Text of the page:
Next month, representatives of nearly 200 countries will meet in Paris to try to reach a universal, binding agreement to address global climate change. Two of the biggest obstacles to such an agreement have been the fact that emissions of carbon dioxide and other greenhouse gases vary widely from country to country, and that many leaders fear limiting emissions could impede economic growth, particularly for newly industrializing countries trying to lift people out of poverty.
One metric that ties both of those notions together is energy intensity – the total energy used by a country per unit of gross domestic product (energy consumption being closely related to carbon emissions). Though not without its drawbacks and criticisms, energy intensity is useful as a sort of Energy Star rating for an entire economy: All else being equal, you’d probably prefer to use less energy to generate a given amount of economic output.
While energy intensity can be calculated several ways, for simplicity we use the version adopted by the U.S. Energy Information Administration (EIA): the total energy used by a country in a year (in British thermal units, or Btu) divided by the country’s GDP for that year (in constant 2005 U.S. dollars on a purchasing-power parity basis, so the data are comparable across time and national borders). The resulting figure represents how many Btu the country used per dollar of GDP.
Between 1993 and 2011, the most recent year for which data are available, worldwide energy intensity fell 18.7%, according to a Pew Research Center analysis of data from nearly 200 nations and territories compiled by the EIA; most nations (112) reduced their energy intensities over that time period.
Many of the countries that have made the biggest reductions are former Soviet bloc nations (such as Azerbaijan, Estonia and Slovakia), which historically were very energy-intensive. While several factors likely were responsible, one significant one appears to be the post-1989 decline of steel and other heavy industries and the subsequent closure of many inefficient plants. Conversely, many of the countries where energy intensity has increased since 1993 are developing economies that are industrializing and/or extending their electricity grids, such as Benin, Laos and Cambodia; to the extent that new power plants use coal, natural gas or other fossil fuels, greater energy intensity implies higher carbon emissions.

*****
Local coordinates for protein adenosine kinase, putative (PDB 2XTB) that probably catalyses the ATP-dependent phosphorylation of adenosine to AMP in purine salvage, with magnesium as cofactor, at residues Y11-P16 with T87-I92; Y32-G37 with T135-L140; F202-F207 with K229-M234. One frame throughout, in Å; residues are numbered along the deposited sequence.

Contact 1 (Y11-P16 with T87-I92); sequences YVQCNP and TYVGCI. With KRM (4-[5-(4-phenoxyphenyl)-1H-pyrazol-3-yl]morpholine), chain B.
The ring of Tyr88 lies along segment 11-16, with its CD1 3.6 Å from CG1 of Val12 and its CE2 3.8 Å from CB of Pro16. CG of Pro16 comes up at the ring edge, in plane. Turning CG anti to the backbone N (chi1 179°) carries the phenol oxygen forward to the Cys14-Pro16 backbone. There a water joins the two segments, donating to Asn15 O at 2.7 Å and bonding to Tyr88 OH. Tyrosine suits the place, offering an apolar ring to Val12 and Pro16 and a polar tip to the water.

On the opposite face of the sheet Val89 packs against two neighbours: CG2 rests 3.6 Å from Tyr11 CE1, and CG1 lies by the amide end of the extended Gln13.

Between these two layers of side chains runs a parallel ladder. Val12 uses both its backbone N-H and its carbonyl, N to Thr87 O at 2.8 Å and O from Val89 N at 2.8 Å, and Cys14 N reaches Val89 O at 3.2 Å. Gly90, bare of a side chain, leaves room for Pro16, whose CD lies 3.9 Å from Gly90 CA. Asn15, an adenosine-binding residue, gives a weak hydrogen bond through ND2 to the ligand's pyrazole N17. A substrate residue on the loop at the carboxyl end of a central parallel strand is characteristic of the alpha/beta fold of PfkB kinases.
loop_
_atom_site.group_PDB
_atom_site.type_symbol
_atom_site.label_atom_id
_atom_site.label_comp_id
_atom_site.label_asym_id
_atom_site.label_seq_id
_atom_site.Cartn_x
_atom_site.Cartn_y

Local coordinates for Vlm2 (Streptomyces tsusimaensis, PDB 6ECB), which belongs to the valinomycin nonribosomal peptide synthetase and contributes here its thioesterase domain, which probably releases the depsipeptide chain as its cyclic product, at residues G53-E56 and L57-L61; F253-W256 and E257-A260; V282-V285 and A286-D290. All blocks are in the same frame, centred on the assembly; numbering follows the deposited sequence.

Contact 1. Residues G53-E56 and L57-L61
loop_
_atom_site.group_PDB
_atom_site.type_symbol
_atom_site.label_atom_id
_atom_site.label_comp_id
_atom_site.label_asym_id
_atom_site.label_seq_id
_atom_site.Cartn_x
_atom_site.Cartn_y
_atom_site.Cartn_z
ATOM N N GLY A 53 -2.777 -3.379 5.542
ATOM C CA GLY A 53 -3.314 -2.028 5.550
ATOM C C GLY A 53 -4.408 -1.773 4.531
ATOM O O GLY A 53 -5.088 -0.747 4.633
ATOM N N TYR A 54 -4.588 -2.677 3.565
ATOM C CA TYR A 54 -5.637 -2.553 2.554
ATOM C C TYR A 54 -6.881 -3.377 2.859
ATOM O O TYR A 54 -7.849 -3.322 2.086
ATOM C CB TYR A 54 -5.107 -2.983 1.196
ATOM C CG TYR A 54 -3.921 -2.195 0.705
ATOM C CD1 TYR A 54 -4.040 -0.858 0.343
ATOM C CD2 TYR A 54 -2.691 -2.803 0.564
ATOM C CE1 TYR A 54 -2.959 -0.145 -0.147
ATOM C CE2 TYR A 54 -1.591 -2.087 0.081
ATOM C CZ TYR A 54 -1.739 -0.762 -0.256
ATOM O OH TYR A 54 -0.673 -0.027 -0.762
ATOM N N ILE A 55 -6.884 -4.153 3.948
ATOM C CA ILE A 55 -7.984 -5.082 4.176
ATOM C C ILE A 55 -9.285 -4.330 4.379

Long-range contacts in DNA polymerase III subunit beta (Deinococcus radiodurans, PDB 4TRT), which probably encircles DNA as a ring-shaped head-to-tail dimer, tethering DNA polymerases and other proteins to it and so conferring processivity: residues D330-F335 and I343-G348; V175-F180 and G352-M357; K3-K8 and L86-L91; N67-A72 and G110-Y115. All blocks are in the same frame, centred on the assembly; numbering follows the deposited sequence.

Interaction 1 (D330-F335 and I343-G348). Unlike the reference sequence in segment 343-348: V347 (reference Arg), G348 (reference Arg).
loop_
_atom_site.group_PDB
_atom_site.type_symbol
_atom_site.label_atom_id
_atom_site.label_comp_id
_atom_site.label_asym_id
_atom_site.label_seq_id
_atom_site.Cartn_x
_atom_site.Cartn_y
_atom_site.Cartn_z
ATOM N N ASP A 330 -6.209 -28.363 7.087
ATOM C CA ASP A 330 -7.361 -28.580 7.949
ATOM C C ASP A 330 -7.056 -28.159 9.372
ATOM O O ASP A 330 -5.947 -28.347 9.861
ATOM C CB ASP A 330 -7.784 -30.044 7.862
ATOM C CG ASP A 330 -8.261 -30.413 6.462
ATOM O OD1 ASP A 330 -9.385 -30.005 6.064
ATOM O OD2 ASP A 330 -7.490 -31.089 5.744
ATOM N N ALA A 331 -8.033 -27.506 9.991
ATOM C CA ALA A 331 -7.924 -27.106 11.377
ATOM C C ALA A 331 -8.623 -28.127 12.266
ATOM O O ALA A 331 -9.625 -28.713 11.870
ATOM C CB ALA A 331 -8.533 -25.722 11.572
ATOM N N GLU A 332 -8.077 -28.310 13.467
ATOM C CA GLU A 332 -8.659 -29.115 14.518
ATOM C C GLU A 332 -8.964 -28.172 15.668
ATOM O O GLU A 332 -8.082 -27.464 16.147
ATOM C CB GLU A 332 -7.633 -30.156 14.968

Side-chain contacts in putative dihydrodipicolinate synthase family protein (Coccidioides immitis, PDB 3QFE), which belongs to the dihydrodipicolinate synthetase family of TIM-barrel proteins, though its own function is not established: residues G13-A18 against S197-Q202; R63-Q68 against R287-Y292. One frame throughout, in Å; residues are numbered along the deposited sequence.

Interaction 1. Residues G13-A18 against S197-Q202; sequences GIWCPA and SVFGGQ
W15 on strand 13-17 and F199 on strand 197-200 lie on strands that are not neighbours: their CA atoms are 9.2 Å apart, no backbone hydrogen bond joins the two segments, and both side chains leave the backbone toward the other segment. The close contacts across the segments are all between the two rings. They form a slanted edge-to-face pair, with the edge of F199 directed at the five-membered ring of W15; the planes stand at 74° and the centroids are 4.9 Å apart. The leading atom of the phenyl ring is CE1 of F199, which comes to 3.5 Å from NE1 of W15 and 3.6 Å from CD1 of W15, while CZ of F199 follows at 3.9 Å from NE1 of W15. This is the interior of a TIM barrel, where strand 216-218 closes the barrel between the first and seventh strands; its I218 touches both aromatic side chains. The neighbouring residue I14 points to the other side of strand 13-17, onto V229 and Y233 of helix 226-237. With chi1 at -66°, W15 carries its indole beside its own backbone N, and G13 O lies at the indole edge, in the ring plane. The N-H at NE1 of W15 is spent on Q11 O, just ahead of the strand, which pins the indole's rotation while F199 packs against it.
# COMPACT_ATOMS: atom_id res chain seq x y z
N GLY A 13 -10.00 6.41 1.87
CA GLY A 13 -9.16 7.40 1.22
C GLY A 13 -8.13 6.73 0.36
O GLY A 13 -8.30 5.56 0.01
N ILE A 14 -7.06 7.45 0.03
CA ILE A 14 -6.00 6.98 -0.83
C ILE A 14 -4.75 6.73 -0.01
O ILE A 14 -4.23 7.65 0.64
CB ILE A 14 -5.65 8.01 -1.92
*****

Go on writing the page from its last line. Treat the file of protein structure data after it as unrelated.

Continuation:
Most of the countries with the lowest energy intensities in 2011 tend to be poor, largely agricultural nations in Africa. Chad, whose GDP per capita last year was $2,082 (according to the World Bank) ranked last out of 199 countries and territories in energy intensity, using less than 195 Btu per dollar of GDP.
But there was one notable exception: Macau, a special administrative region of China, used only about 761 Btu per dollar of GDP but still has one of the highest per-capita GDPs in the world: $133,341 last year. The secret? Macau’s economy is dominated by casino gambling and other hospitality- and tourism-related businesses, which generate vast amounts of cash ($44 billion from the casinos alone last year) while using relative little energy (all those flashing lights and ringing bells notwithstanding).
As for the U.S., it’s one of the most energy intensive when compared with its peers. Among the 34 member states of the Organization for Economic Cooperation and Development, a group of mostly developed economies, the U.S. had the eighth-highest energy intensity in 2011, about 7,328 Btu per dollar of GDP. While that represented a 28.6% decrease from 1993, the U.S. was still in the middle of the OECD pack (15th, to be exact) in terms of reduction of energy intensity. (Among all nations and territories measured, the U.S. ranked 58th in energy intensity.)
Among OECD nations, Iceland, Canada and South Korea are the most energy-intensive, while Estonia, Ireland and the U.K. are the least. Estonia, in fact, reduced its energy intensity the most of any OECD member state: a 59.8% decrease since 1993, largely due to structural changes in the country’s manufacturing base.
That brings up an important point: Energy efficiency is not the only factor in determining a nation’s energy intensity. Structural changes in an economy – the industrialization of an agrarian society, say, or a developed nation’s manufacturing sector shifting away from energy-intensive industries such as steel-making and chemicals – can increase or decrease energy intensity. So can changes in people’s behavior, such as moving toward warmer or colder regions or choosing apartments rather than single-family detached houses, as well as demographic changes (women bearing fewer children, multiple generations living under the same roof).
By far the most energy-intensive place on earth was something of a surprise: the U.S. Virgin Islands, which uses more than 60,000 Btu per dollar of GDP, more than eight times the rate of the mainland U.S. Several factors account for the Virgin Islands’ high ranking, according to an EIA analysis: The islands use large amounts of imported petroleum to power the desalination plants that supply their drinking water; many small, simple-cycle generators are used to provide electricity; and there are “operational constraints and power losses on the islands’ isolated electric grids.”